Knowing what to accomplish, and being able to balance against constraints, opens the decision-making process. So, instead of “I need to get my coworker to Kentucky; I should get someone to bang a customer’s face against his tray table until he gives up his seat”, the gate agent can explore alternatives, such as “Maybe I can put my coworker on an American or a Delta flight”, or “Maybe it would be cheaper and easier to hire a shuttle van” or “Maybe I can increase the incentive for passengers until someone bites.”

(In the email, Munoz – or his PR flack – describes some fixes to “procedures getting in the way”. By describing new procedures.)

Not a Training Problem

Nothing in the email mentions that United’s official after-action report was,coincidentally, also released today (nor does it acknowledge Dao’s settlement was paid today). Recommendation Six calls for “additional annual training”.

Training is important; there are tricks of the trade to defuse difficult situations and learnable techniques to maintaining a calm demeanor. But what exactly is the training deficiency here? If we stipulate – as Munoz’ ghost writer does – employees should be doing “what they know is right”, then they already know the important stuff.

This is a classic example of Binney’s Second Law. Munoz’ repeated attempts to blame the passengers, and then avoid any action himself, underscores the lack of personal accountability that must run rampant throughout the organization. Even in “his” email, he doesn’t take any responsibility nor does he describe what he will be doing differently in the weeks to come.

If anything, employees need to learn what these objectives are, and how to use them to make decisions. They need to learn that when there are conflicting objectives (passenger goals and UA’s financial goals and UA’s operating goals clearly don’t align), which takes priority. This will go a long way toward Recommendation Nine, “Empower Employees”.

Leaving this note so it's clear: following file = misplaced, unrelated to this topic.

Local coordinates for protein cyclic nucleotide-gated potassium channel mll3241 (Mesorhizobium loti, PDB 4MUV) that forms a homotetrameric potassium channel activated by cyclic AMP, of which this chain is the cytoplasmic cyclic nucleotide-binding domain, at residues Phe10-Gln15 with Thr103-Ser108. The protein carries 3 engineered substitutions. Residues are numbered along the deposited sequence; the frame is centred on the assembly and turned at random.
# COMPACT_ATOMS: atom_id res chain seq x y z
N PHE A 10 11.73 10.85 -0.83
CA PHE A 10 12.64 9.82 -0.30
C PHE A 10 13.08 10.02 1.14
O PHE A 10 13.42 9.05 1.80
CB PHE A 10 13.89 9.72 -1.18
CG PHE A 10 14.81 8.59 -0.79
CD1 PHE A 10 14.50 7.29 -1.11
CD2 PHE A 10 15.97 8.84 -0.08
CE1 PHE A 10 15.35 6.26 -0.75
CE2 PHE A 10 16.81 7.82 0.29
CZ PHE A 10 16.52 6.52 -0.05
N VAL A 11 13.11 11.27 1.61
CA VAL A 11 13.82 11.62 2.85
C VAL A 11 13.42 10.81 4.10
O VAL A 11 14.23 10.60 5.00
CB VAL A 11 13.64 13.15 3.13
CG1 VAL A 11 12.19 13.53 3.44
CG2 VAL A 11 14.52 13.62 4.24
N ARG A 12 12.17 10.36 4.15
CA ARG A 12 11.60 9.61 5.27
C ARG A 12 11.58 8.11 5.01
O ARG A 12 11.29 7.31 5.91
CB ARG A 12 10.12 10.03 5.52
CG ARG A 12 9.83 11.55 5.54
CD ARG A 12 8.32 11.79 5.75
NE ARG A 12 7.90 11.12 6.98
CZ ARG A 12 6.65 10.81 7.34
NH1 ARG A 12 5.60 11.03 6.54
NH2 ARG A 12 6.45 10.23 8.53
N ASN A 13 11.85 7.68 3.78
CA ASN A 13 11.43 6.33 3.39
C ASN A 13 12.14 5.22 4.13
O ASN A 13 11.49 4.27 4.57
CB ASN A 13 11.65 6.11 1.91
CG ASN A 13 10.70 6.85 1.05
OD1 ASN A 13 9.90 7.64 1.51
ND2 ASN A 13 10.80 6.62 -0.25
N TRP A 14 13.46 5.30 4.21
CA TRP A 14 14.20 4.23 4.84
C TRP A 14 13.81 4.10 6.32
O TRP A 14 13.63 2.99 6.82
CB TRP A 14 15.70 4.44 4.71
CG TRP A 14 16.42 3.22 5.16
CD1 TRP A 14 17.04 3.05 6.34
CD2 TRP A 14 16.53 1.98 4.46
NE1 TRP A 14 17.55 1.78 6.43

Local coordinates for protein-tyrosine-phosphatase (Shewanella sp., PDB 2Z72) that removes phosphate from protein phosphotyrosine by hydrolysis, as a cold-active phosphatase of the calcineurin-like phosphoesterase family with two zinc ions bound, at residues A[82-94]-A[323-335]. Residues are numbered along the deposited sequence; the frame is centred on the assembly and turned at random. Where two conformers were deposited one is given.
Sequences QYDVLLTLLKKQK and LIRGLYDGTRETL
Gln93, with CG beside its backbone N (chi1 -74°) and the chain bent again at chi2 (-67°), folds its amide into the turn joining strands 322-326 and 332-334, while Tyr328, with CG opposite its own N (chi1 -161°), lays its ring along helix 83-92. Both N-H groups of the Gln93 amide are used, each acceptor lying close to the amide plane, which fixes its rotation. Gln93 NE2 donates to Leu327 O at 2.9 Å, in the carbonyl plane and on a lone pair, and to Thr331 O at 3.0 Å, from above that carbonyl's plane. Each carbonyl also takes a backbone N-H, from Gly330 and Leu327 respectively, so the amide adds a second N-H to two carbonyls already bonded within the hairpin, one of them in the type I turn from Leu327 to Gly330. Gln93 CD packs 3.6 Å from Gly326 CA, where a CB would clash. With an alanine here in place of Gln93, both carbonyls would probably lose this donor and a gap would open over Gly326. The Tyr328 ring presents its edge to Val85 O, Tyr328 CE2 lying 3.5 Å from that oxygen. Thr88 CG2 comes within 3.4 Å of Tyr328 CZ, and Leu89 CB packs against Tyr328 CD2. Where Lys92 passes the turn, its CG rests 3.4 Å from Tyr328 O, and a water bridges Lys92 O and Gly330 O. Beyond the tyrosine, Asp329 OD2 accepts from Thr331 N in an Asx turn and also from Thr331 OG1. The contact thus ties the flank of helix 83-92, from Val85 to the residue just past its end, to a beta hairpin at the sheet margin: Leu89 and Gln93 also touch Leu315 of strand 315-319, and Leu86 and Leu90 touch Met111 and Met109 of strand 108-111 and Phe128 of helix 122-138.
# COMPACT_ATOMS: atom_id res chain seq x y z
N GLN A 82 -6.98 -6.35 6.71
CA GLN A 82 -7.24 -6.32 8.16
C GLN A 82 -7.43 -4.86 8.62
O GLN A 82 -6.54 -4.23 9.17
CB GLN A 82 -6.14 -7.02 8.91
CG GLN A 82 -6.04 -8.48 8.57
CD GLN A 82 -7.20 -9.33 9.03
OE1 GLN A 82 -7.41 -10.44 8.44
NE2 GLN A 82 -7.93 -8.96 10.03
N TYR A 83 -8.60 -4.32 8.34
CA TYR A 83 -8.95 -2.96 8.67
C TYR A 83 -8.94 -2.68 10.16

Words, Not Actions

Munoz (or an intern) writes of United’s promise to customers to treat them with “the deepest sense of dignity and respect.” Those are two words rarely paired with airline service; ultimately, though, they remain just words. What actions will UA employees be taking that demonstrate that?

To properly set expectations, leaders need to articulate specific behaviors they want to see – as if they were giving stage directions – rather than lofty platitudes. It would mean a great deal to know exactly what Munoz considers dignified behavior, far more than knowing he approved an email calling for it.

Actions do speak louder than words. What we do and how we do it demonstrates who we are and what we value. “Show, don’t tell” is a maxim for a reason. United Airlines promises “action” but delivers “activities” and a whole lotta “words”. While not the only action needed, United would be well served to understand, articulate, communicate, and demonstrate its objectives, at every level of the organization.

 

As an aside – I bet the cost of the labor hours spent debating how to capitalize the subject line would have more than paid for a Gulfstream to take the four UA employees from Chicago to Lexington. And, like so much else United does, they got it wrong. Prepositions are generally not capitalized in headlines, but the norm  is to capitalize all words greater than three letters. However, in this instance – “louder than words” – they are using the word “than” as a conjunction, not a preposition, so it really doesn’t matter. (OK, if it were a comparative coördinating conjunction, maybe…) The subject line would have been more correct if it had read “Actions Speak Louder Than Words.”

Actually, a better headline would have been “On Behalf of United, I Apologize.” But that would have required a full rewrite.